I saw the original production of Portia Coughlan at the Peacock Theatre in Dublin in 1996 and was mesmerised. I had never seen anything like it. That production, starring Derbhle Crotty and Bronagh Gallagher, transferred to the Royal Court in London but the play wasn’t staged again for nearly 20 years, before a new production in the Old Red Lion Theatre in 2015.
The titualar Portia Coughlan is turning thirty. She is haunted by the suicide, fifteen years previously, of her twin brother Gabriel, who keeps calling to her, asking her to join him in death. She has become a shell of a woman, horrible to her husband Raphael and absent to her children, as she doesn’t trust herself to care for them.
She drinks all the time in a desperate attempt to escape her pain, and also has affairs; but there’s no escaping the tug of the past and that terrible loss half her lifetime ago. The play is essentially a Gothic ghost story. Portia is still as inextricably locked together with Gabriel as she was with him in the womb. She knows she was supposed to die with him fifteen years ago and the fact that she didn’t is slowly killing her and destroying those around her.
Portia believes that she can only feel whole again in death and all the time she hears the interminable flow of the river that took her brother.
The play works on a central device, which if I was to mention it, would be a real spoiler, but suffice to say it is strikingly structured in a way that explores time and place with devestating clarity.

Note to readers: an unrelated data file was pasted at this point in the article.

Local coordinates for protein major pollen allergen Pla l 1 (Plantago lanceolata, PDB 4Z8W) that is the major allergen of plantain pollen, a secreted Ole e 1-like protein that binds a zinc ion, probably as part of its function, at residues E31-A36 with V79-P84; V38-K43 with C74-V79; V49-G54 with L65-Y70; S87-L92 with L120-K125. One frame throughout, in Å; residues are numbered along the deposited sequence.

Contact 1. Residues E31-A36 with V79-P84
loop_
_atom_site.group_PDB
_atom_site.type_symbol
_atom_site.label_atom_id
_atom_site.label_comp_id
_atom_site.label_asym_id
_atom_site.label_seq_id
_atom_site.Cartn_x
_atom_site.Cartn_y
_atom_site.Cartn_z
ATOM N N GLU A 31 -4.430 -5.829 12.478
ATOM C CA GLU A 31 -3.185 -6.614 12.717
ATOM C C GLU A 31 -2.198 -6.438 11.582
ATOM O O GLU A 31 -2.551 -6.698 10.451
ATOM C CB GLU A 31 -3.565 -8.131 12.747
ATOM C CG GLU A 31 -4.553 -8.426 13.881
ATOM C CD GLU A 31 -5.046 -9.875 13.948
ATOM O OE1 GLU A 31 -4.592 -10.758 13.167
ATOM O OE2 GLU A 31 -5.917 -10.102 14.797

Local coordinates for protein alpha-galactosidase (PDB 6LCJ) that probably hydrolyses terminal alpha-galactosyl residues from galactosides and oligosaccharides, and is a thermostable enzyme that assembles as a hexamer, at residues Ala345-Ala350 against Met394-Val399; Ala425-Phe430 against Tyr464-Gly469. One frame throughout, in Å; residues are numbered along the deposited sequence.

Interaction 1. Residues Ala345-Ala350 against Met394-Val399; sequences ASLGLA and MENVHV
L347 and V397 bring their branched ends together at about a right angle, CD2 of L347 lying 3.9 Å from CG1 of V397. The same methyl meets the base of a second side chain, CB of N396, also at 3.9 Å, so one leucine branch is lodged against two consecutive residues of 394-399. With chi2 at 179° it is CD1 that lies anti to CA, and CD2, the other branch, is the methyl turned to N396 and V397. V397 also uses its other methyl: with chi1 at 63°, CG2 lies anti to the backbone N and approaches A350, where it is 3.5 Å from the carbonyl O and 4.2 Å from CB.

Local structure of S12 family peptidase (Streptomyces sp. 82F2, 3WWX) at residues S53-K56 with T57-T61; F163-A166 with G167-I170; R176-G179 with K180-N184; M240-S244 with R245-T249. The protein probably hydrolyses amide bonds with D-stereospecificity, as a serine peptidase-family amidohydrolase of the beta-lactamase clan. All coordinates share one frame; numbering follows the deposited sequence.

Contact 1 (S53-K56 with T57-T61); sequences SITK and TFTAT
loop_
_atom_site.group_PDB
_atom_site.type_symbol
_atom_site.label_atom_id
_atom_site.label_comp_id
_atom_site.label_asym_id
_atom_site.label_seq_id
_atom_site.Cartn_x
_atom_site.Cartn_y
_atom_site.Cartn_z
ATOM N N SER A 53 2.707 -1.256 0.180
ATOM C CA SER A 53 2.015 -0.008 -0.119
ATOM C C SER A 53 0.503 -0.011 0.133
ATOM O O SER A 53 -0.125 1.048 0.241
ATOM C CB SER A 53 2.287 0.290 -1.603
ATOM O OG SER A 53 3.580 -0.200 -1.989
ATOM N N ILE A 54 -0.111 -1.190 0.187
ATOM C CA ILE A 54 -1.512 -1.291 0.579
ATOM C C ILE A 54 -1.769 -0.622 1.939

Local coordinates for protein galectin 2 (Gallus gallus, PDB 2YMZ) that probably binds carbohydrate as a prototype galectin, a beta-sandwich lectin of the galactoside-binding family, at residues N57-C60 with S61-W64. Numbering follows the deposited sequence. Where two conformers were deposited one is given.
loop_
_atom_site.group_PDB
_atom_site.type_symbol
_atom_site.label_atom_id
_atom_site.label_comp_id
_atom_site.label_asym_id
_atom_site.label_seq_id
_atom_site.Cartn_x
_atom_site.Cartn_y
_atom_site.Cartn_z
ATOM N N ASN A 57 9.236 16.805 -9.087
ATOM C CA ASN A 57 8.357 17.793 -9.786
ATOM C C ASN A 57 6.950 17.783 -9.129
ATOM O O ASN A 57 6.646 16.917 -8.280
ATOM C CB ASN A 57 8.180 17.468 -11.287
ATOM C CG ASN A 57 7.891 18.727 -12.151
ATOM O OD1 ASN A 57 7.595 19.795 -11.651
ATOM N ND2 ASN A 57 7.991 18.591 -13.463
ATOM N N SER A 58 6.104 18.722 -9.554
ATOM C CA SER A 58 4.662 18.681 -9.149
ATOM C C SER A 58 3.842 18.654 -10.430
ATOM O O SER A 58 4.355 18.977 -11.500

It’s hard to review the reading experience of a piece of work that is meant to be performed and watched and Portia Coughlan is more difficult to read than most. It is written in sometimes impenetrable vernacular, which does however, eventually create it’s own poetic flow.
Portia: These days ah looches ah Raphael sittin’ opposite me i’tha armchair. He’s allas tired, hees bad leg up an a stool. addin’ up that booches from tha factora, lost in heeself, an ah’ thinches tha pair of us migh’ as well be dead for all tha jiy we knoche ouha wan another. The kids is aslape, tha house creachin’ liche a coffin…sometimes ah chan’t brathe annamore
Carr perfectly captures the Offaly dialect with it’s gutteral, flat utterances, but it can make for a difficult and slow read at times. Another difficulty for the reader, or the audience, is to be able to empathise with a protagonist who is so clearly bent on self-destruction, but Carr manages to ellicit sympathy for Portia’s uncontrollable emotions.
The play alludes strongly to the classical Greek traditions (and also hints at the influence of The Merchant of Venice), where females were strong and fierce, although often to the detriment of themselves. It is a strange paradox of Portia Coughlan that such a powerful play has been wrought out of the life of someone so powerless.
Portia Coughlan contains an epic quality exploring as it does the clashes between men and women and the living and the dead. The language becomes poetic and the narrative a sense of lore. It is a timeless and masterful play about grief, self-loathing and the havoc that can be wrecked on the psyche by societal expectations.
(a whisper) Come an little brother, come an, show me wance more tha fah river dark of yar heart
Portia Coughlan is supposed to be getting a revival in the Young Vic in London, starring the wonderful Ruth Negga, which would be unmissable if it does not become another victim of Covid-19 cancellation.
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